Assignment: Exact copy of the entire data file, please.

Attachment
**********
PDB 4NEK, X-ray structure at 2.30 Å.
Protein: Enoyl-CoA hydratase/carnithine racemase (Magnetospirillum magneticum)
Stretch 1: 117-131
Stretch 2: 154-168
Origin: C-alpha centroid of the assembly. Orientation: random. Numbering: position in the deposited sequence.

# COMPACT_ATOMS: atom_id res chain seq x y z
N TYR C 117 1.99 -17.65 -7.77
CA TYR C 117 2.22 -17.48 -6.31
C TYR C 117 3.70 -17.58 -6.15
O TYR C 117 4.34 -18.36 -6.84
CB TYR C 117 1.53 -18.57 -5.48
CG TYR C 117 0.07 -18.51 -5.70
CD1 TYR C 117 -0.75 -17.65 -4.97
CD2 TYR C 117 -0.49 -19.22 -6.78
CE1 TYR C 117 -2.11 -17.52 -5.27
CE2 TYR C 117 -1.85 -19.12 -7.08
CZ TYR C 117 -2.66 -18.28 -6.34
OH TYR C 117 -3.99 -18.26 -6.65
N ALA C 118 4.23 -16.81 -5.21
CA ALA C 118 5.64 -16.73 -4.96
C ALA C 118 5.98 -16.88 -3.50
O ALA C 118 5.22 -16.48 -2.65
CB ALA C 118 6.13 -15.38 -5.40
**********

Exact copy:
PDB 4NEK, X-ray structure at 2.30 Å.
Protein: Enoyl-CoA hydratase/carnithine racemase (Magnetospirillum magneticum)
Stretch 1: 117-131
Stretch 2: 154-168
Origin: C-alpha centroid of the assembly. Orientation: random. Numbering: position in the deposited sequence.

# COMPACT_ATOMS: atom_id res chain seq x y z
N TYR C 117 1.99 -17.65 -7.77
CA TYR C 117 2.22 -17.48 -6.31
C TYR C 117 3.70 -17.58 -6.15
O TYR C 117 4.34 -18.36 -6.84
CB TYR C 117 1.53 -18.57 -5.48
CG TYR C 117 0.07 -18.51 -5.70
CD1 TYR C 117 -0.75 -17.65 -4.97
CD2 TYR C 117 -0.49 -19.22 -6.78
CE1 TYR C 117 -2.11 -17.52 -5.27
CE2 TYR C 117 -1.85 -19.12 -7.08
CZ TYR C 117 -2.66 -18.28 -6.34
OH TYR C 117 -3.99 -18.26 -6.65
N ALA C 118 4.23 -16.81 -5.21
CA ALA C 118 5.64 -16.73 -4.96
C ALA C 118 5.98 -16.88 -3.50
O ALA C 118 5.22 -16.48 -2.65
CB ALA C 118 6.13 -15.38 -5.40